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Liver anatomy

Recommended video: Liver in situ [18:21]
Liver in situ seen from an anterior view of the abdomen with the liver retracted.

The liver is a large organ found in the upper right quadrant of the abdomen. It is a multifunctional accessory organ of the gastrointestinal tract and performs several essential functions such as detoxification, protein synthesis, bile production and nutrient storage to name only a few. It is the largest gland in the human body, weighing approximately 1.5 kilograms. It works synchronously with many other organs and contributes to the maintenance of basic homeostatic mechanisms.

The liver is completely covered by visceral peritoneum, with the exception of the bare area, which is where the liver is in contact with the diaphragm.

Key facts
Function Xenobiotic biotransformation, protein synthesis, nutrient storage, bile production, bilirubin metabolism 
Anatomy Lobes: right, left, caudate, quadrate 
Surfaces: diaphragmatic, visceral
Ligaments: coronary, left triangular, falciform, round ligament, venous
Fissures and recesses: porta hepatis (central fissure), subphrenic recess, hepatorenal recess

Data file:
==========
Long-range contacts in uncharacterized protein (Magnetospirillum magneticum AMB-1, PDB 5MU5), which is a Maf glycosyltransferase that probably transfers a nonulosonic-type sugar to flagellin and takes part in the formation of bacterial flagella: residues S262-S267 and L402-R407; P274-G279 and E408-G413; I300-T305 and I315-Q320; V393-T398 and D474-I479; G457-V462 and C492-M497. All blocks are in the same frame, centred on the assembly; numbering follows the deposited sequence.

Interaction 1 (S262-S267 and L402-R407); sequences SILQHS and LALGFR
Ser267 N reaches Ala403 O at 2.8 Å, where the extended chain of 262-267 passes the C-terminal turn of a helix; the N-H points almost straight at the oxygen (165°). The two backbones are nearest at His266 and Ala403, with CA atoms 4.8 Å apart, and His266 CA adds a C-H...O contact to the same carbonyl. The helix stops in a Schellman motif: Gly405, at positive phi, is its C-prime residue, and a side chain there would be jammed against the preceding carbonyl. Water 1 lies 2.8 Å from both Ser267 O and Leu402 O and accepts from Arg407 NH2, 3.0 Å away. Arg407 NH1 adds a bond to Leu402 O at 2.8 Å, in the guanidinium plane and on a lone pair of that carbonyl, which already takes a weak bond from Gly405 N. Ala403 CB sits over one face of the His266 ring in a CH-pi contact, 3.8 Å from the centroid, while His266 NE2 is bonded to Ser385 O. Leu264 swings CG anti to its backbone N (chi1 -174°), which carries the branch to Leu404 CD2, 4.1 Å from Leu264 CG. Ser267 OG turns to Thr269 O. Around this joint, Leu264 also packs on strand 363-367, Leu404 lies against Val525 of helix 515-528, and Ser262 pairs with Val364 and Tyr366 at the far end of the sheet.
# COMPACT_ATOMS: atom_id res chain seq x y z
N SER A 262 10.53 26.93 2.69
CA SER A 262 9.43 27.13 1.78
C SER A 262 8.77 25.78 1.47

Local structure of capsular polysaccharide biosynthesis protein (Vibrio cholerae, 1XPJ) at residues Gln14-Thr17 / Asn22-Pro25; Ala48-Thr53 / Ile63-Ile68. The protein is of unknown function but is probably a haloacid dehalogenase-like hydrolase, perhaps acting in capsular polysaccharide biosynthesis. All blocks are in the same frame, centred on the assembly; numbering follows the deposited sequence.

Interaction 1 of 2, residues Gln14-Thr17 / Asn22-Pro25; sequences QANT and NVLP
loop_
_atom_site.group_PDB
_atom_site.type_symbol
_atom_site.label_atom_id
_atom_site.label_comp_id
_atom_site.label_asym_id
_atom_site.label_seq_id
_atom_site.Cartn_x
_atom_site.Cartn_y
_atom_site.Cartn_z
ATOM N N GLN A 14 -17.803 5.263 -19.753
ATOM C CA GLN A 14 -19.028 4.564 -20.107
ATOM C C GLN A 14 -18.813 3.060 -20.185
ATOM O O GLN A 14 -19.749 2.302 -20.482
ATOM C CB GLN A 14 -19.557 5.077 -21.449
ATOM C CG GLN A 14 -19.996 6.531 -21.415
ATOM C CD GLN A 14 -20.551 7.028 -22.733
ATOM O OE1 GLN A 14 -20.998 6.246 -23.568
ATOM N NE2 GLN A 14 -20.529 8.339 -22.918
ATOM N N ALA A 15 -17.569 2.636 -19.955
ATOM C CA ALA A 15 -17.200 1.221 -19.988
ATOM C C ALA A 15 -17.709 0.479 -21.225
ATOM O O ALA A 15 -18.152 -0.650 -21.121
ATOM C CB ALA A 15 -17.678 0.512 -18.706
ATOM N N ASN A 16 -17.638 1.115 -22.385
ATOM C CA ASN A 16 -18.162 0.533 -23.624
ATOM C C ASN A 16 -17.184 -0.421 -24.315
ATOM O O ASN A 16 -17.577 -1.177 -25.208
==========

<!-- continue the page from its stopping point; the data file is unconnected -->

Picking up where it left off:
Lymphatic drainage Superficial system (lymphatic vessels of subserosal areolar tissue)
Deep system
(lymphatic vessels within the substance of the liver)
Vascularization Functional: portal vein 
Nutritive: hepatic artery
Drainage: hepatic vein -> inferior vena cava -> right atrium
Innervation Hepatic plexus, cervical plexus
Clinical relations Hepatic failure, cirrhosis, portal hypertension, cholestasis, hepatocellular carcinoma

This article will highlight the anatomy and functions of the liver.

  1. Lobes of the liver
  2. Surfaces
  3. Ligaments
  4. Porta hepatis and recesses of the liver
  5. Lymphatic drainage
  6. Blood supply
  7. Innervation
  8. Functions
  9. Clinical aspects
  10. Sources
  11. Related articles
+ Show all

Lobes of the liver